The average lifespan of an NBA career is 4.8 years, a fascinating statistic when you consider the growing number of quality role players, starters and superstars who are playing well past the age of 35, and in some cases, knocking on the door of 40.
There's no question that the NBA has evolved into a young man's game, built around speed, athleticism and an ability to play multiple positions. And yet there still is a place for the veteran who brings leadership, poise and developed skills—something you can't always count on from younger players with raw talent.
Just look at the four teams that made it to the NBA semifinals this year: Oklahoma City, San Antonio, Miami and Boston. Three of the four had 35-something players on their roster with the exception of Miami, who had five over 30 including two of their key perimeter shooters (Shane Battier, 33, and Mike Miller, 32).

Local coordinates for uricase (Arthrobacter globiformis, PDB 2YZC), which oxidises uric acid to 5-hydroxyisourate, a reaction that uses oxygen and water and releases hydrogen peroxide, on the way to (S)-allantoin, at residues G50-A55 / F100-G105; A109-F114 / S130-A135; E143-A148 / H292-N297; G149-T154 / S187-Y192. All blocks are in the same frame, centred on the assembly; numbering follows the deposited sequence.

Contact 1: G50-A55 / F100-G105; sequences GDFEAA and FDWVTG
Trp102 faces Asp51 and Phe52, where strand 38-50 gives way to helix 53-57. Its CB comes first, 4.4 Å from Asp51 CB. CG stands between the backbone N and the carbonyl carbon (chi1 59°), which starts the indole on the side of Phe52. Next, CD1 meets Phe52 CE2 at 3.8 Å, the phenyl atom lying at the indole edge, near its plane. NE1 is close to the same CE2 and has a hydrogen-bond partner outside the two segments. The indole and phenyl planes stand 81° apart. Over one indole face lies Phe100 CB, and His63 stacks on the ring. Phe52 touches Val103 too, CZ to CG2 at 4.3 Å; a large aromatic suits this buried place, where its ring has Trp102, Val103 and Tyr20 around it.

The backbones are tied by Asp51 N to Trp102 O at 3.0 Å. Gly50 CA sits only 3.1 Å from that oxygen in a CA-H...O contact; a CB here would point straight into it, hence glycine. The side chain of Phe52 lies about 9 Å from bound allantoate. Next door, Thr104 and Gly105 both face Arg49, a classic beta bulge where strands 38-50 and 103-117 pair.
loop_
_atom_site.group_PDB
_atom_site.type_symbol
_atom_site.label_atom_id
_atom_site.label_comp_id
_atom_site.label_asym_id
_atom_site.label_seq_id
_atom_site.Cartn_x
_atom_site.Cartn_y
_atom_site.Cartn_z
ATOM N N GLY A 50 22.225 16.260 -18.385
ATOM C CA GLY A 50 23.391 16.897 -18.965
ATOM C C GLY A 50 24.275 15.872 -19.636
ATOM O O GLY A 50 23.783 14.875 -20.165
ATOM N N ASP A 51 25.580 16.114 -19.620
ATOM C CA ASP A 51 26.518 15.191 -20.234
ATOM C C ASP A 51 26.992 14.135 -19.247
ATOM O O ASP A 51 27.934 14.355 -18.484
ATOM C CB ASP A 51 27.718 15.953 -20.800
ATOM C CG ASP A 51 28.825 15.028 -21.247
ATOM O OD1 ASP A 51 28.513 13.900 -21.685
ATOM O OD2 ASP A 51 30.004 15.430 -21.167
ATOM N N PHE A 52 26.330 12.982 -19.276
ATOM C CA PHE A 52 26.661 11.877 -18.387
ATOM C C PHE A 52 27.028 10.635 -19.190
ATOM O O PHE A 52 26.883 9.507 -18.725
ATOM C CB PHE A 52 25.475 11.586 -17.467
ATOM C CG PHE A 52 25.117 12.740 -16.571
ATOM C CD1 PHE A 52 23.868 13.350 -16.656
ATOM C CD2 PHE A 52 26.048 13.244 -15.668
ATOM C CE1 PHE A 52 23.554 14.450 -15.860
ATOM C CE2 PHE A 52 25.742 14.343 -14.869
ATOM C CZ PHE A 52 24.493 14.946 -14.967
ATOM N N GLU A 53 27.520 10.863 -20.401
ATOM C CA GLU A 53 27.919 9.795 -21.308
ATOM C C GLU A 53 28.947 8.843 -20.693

Soon after winning their second world championship, Miami joined the over-35 club when they signed former Celtic Ray Allen to a three-year contract this month. They are counting on the league's all-time leading three-point scorer to be their main long-distance threat this fall.
More and more teams are acquiring players 35 and older because they're still relevant and often will sign for less money in order to compete for a title.
Let's look at 10 from the "over-the-hill gang" who are and will be valuable components for their respective teams this coming season.
Meet the top 10 "35-and-over club."
Note: This ranking judges players' entire careers.